In this respect, USCIRF faces the same challenges as government organizations across the capital: Too many functionaries are too eager to advance their own agendas against the wishes of their superiors. May, who has worked in numerous capacities in Washington, recalled having to confront a group of Foreign Service officers who disliked George W. Bush’s agenda and, in a bit of retaliation or insubordination, evaded the directives of their superiors. “I remember the Bush administration sending me to a public-affairs office at a European embassy,” he said. “I told them, if you were part of a PR agency, and you weren’t serving the client, you’d be fired.”
With that in mind, critics of the initial draft of the new legislation have also pointed to a section that would allow staff to bring litigation, funded by federal tax dollars, against the commissioners, who serve in a volunteer capacity and would have to pay for their own defense out-of-pocket. “If you make it easier for staff to litigate against the commissioners, the very fear of litigation is chilling. The staffer is there to help the principal, not the other way around,” May said.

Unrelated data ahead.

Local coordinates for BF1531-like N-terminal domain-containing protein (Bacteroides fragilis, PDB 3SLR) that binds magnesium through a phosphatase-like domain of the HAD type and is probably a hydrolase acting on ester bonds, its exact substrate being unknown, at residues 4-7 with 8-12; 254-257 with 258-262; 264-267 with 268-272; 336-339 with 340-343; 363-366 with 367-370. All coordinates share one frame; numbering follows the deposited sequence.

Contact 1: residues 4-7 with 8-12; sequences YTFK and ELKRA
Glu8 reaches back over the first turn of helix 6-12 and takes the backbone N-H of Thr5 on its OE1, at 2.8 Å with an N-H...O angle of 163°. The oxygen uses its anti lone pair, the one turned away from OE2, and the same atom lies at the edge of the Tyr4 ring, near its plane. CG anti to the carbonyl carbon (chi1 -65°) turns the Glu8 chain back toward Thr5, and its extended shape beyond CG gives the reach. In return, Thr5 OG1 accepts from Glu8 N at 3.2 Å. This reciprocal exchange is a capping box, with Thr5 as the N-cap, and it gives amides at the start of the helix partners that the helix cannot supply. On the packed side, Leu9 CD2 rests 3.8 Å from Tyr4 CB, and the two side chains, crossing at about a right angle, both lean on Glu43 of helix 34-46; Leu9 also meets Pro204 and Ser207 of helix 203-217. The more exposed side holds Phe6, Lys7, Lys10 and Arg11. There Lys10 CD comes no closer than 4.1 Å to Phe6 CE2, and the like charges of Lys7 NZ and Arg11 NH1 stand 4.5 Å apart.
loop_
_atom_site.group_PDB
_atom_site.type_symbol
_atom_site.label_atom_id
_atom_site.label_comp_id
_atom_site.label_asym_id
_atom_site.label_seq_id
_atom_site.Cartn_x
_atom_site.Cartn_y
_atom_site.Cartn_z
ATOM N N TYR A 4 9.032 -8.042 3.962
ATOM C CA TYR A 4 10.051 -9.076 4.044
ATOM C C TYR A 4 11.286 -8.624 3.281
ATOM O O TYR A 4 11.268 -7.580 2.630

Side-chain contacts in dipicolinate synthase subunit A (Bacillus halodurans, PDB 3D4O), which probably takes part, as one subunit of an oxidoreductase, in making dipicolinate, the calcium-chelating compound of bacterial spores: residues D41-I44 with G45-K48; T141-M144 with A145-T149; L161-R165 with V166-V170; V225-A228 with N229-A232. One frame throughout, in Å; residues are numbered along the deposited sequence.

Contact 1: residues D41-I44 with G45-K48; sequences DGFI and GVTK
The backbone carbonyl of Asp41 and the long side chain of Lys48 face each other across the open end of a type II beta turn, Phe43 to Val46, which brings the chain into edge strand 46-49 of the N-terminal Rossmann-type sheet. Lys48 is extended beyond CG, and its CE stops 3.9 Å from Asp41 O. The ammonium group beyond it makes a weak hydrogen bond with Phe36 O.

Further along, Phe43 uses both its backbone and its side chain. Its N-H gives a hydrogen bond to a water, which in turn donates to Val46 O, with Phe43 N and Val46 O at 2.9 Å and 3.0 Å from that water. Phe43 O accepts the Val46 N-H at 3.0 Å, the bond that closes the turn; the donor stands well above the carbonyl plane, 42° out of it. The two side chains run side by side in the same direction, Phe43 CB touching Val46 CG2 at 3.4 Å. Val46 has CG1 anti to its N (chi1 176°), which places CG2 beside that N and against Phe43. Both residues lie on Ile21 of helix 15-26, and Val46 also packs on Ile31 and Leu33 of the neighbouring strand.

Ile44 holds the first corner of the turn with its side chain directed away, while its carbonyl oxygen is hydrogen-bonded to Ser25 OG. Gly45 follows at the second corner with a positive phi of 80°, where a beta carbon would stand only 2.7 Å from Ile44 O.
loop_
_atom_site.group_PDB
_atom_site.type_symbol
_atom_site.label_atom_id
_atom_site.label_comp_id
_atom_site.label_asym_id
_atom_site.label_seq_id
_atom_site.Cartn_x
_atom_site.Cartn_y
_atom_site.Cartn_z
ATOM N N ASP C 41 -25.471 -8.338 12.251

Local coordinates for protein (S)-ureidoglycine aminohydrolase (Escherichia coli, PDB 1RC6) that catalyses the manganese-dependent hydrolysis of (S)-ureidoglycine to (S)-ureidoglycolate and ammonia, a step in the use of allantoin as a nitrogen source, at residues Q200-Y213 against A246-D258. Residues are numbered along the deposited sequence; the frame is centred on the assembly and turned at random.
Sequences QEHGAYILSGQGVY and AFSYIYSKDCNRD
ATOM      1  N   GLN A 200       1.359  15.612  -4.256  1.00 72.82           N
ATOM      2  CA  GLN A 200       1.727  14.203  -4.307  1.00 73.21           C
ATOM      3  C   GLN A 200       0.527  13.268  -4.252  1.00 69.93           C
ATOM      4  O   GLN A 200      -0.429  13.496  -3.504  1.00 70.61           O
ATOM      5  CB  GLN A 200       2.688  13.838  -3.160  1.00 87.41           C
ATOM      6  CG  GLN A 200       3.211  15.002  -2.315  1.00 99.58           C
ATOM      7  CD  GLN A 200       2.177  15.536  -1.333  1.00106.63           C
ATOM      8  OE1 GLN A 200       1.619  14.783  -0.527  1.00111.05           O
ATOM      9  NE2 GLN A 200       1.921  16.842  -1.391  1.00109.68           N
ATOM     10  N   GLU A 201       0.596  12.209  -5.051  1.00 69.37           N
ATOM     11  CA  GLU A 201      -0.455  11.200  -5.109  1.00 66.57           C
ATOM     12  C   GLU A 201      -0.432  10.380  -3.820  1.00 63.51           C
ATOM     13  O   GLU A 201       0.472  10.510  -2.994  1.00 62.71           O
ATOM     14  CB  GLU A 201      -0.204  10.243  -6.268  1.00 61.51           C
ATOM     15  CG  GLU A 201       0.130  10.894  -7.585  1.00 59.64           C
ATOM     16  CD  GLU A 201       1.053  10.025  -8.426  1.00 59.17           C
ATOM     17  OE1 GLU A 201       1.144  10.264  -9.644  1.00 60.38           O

Each of these concerns is understandable. Each reflects the challenges faced by our broken and bloated bureaucracy in Washington. But as Washington quibbles over the potential changes — which are, of course, subject to changes of their own — it’s worth considering who would be the victims should the commission function ineffectively or cease to exist: oppressed religious minorities around the world.
“The right to believe or not believe is the most fundamental right a person has,” May said. “That’s the point of religious freedom and the point of USCIRF. Other rights are built on this foundation.” Religious minorities abroad can ill afford to have that right further imperiled by a derelict and divided Congress. Only time will tell whether the Senate can put partisan bickering aside to reauthorize the commission while keeping it faithful to the mission it was conceived to fulfill.